I am typically not a huge fan of so-called “book learning” or really any theory-based classroom instruction. I would argue that becoming comfortable with audio engineering takes getting your hands very dirty and being unafraid to press any and all buttons at least once (just to see what happens). Yes, you will mix yourself into a corner over and over, but each time will serve as an opportunity to learn and get better. The transition from Garageband to a full-service DAW presents a steep learning curve, and while Youtube tutorials can be very helpful, there will no doubt be many periods of frustration along the way to you getting the sounds you desire.
However, admittedly, there is at least one drawback to this “jump right in” approach, which involves the development of bad habits. Or, perhaps, a better way of putting it is that you may learn ways of doing certain things that are less than optimally efficient. For example, I did my first studio record on a Macbook running on its last legs. The only way I could accomplish anything in real-time was to work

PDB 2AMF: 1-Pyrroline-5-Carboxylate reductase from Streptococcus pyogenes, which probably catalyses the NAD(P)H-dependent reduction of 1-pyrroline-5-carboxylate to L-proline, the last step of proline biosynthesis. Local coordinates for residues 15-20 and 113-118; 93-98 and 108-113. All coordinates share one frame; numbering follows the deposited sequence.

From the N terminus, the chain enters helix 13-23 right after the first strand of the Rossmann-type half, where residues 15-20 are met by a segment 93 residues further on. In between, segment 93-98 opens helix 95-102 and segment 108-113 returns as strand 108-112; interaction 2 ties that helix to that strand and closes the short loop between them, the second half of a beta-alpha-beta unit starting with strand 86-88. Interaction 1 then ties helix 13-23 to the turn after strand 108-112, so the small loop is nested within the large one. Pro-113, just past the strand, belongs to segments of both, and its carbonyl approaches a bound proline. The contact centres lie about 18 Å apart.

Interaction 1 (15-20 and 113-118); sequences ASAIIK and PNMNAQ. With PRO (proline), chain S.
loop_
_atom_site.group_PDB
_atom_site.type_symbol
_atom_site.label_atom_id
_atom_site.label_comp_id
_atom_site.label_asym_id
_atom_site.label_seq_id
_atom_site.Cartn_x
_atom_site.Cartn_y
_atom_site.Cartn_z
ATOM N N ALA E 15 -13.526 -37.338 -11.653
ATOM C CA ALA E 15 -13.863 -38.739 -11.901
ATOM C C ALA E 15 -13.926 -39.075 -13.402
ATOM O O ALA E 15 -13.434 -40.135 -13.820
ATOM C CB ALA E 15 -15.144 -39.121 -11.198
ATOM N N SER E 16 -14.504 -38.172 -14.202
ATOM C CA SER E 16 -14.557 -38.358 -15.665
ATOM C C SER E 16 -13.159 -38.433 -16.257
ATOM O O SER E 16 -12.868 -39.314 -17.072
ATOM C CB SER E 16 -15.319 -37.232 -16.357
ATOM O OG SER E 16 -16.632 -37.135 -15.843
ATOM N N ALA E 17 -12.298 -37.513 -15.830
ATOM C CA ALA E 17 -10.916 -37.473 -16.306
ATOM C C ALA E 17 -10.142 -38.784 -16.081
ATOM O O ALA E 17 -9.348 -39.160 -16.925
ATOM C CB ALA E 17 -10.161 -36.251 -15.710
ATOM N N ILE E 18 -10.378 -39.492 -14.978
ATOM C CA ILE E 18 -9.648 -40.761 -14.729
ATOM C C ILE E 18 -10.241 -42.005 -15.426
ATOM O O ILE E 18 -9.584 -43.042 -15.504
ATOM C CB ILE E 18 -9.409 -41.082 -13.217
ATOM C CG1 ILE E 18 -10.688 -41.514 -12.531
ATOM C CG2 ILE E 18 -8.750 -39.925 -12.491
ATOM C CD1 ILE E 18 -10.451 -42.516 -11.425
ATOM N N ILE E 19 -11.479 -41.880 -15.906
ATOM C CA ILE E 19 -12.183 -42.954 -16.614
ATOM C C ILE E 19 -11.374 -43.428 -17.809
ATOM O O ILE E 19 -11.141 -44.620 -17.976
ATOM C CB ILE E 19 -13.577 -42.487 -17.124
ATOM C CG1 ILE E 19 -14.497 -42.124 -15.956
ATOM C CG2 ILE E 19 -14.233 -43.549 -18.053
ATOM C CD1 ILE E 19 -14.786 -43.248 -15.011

around my amp modeling and mastering plugs — which meant bouncing each instrument track after it got initially dialed in. While this was tedious in its own right, I had no idea that Logic had a Bounce in Place option, which would have saved me the time involved in exporting to the desktop and then importing back in. With how many times I did this step, the time saved would have really added up.
Another example is effect bussing. In my early days I used to put plugin effects directly on each channel strip, which took additional time and led to overloading the processor. This might not be a big deal with just vocals and a guitar reverb, but when I started tracking drum kits with lots of mics, it really became an inferior way of doing things.
These days I try to make a point to ask myself whether there is a more efficient way to complete a task than the way I learned. With the state of technology today, the answer is usually “yes,” and the more heavy lifting we can leave to the machines, the more time we can spend doing the fun stuff.